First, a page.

Belfast News Letter hits 275th year in print
A Belfast newspaper that reported the French revolution and the American Declaration of Independence has marked its 275th anniversary with a special supplement.
The News Letter first rolled off the presses in Belfast in 1737 and is the oldest English language daily paper still in circulation.
It was founded by Francis Joy, a man of Huguenot descent from Killead, in County Antrim. A lawyer, he obtained a small printing press in settlement of a debt and used it to print the town's first newspaper in Joy's Entry.
Originally published three times a week it became a daily in 1855.
It is one of the few surviving newspapers to have reported the American Declaration of Independence in 1776.
The paper covered the radical politics of the time, but it became aligned to unionism after the United Irishmen's rising of 1798, which saw one of the founders' grandsons, Henry Joy McCracken, hanged at Corn Market in the centre of Belfast for his role in the rebellion.
The paper's news editor Ben Lowry said that it had an amazing history.
"Sadly, most of the first 13 years are lost, although there is a fascinating intact section in 1739 that gives a glimpse into Ulster life far back in time," he said.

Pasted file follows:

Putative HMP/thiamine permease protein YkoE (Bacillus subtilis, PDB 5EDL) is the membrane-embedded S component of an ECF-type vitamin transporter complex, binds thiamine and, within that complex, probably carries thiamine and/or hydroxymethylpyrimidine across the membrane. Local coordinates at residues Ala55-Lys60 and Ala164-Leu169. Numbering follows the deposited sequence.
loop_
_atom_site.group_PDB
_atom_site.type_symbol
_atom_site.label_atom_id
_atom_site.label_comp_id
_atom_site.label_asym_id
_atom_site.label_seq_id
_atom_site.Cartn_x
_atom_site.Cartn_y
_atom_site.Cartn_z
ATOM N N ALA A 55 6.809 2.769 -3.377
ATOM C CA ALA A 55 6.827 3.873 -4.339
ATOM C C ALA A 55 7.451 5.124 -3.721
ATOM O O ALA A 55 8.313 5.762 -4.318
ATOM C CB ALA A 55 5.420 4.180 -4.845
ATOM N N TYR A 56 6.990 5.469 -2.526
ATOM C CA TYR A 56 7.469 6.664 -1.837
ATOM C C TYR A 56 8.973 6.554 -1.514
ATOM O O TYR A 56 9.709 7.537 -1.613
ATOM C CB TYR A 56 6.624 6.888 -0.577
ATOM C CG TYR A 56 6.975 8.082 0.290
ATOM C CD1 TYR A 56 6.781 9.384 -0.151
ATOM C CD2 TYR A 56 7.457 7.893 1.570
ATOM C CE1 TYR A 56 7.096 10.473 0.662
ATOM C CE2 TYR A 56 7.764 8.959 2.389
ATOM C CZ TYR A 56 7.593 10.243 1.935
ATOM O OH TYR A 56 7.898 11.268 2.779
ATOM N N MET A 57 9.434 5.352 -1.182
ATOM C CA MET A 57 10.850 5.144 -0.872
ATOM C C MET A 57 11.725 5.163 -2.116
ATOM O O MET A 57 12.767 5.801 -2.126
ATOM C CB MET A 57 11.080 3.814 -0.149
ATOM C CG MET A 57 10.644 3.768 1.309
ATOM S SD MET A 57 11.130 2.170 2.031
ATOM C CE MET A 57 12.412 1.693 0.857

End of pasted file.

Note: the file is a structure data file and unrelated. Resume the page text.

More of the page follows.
Most of the surviving papers from that time are in the Linen Hall Library in Belfast.
"There were quite a few News Letters then, there was the Boston News Letter and the Dublin News Letter, but they didn't survive," he said.
"People are delighted to keep such a tradition going but when you are working you tend to be thinking about the next day and not the last 300 years.
"But when you do look back it is incredible."
He said that in common with the rest of the traditional print media the paper has a declining circulation but he said their drop was "fairly small" and that the paper retains a "faithful readership".
"It is a challenge as people move into the online world, but we are adapting to that," he added.